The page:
A Hastings school has shown bullies need to be stopped in their school with an award-winning video for the Mad Butcher's national social media campaign #BeefWithBullies.
Karamu High School made a short video "Bully-free Karamu" and used the "stop" symbol to show how bullying needed to be stamped out.
The short video showed students taking on bullies, who had used social media and text messaging to hurt their victims, by stamping a "stop bullying" symbol on them.
The videos were judged by comedian Dai Henwood, director and actor Taika Waititi and actress Kimberley Crossman.
Mr Henwood said the Karamu High School video showed a "good use of humour" with sound effects and music that were "top rate".
Mr Waititi called the video "original, funny, irreverent but with an important message".
Ms Crossman said the video was great. "I love the inclusion of social media in it too."
Karamu High School has won a performance by pop New Zealand boy-band Titanium, $2000, and a Mad Butcher school sausage sizzle.
Everyone in the business had been blown away by the support for the campaign, Mad Butcher chief executive Michael Morton said.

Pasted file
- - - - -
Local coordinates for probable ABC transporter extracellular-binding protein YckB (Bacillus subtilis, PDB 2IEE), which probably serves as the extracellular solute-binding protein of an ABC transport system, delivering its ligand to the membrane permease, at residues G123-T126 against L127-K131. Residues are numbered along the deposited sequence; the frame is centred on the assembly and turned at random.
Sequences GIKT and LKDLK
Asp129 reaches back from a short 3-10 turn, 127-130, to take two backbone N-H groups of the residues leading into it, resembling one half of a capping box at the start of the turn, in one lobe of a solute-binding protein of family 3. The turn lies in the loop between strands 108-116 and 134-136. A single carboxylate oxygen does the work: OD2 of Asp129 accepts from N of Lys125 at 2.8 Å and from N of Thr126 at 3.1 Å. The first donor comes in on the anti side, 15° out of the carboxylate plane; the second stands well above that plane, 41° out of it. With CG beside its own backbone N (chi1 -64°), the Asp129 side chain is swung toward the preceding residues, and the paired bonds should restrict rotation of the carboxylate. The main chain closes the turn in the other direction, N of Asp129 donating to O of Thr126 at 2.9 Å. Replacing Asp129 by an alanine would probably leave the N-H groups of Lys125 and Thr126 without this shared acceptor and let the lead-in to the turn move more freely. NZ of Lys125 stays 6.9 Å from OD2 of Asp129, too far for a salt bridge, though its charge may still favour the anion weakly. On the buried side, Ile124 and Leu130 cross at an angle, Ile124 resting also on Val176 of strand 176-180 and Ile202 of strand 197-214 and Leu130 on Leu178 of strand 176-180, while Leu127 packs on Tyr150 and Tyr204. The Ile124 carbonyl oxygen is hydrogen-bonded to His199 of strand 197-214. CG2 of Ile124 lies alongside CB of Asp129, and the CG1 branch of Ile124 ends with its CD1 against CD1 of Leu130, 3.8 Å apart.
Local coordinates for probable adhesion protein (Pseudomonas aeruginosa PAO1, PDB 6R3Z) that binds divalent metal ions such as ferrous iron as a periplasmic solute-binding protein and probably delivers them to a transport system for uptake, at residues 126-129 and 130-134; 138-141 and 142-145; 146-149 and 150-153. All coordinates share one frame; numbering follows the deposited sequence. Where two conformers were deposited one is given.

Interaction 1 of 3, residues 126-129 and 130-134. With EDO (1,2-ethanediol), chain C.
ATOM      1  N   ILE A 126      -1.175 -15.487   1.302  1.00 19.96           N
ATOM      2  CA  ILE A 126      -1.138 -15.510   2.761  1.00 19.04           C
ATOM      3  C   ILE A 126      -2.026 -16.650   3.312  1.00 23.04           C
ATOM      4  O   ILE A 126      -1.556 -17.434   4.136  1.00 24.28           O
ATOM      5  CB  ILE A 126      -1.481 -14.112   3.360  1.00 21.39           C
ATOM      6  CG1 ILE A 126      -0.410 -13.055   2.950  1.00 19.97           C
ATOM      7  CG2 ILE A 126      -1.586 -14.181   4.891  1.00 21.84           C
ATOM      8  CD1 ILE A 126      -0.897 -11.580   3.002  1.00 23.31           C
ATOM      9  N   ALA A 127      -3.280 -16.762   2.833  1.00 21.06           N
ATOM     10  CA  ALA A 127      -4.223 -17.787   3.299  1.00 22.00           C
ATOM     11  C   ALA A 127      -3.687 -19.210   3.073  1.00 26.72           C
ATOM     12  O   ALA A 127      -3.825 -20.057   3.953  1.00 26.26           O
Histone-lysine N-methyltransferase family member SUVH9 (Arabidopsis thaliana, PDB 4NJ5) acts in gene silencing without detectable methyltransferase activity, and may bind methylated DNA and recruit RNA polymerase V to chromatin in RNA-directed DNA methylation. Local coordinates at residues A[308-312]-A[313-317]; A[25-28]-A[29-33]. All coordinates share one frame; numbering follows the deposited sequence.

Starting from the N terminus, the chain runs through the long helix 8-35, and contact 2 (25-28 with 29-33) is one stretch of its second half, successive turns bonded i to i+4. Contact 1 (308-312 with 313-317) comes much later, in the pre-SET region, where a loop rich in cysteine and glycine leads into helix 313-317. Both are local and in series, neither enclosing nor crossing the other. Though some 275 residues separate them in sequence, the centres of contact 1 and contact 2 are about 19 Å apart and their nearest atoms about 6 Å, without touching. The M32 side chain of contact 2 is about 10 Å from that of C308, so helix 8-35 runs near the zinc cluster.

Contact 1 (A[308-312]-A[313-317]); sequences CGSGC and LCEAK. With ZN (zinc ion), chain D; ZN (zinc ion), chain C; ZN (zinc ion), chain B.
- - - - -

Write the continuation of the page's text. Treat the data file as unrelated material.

"From school communities to the public and to our great friends the Warriors and the Hurricanes there has been an overwhelming sense that we must stamp out the scourge that is bullying.
"Congratulations to the winners in particular but also to the many schools who took part and took a stand against bullying. The standard was extremely high and we are hopeful those involved will have helped influence others to give bullying the boot."
Wanganui High School and Burnside High School were runners-up in the competition, which received 20 entries from around the country.
Watch the winning video here: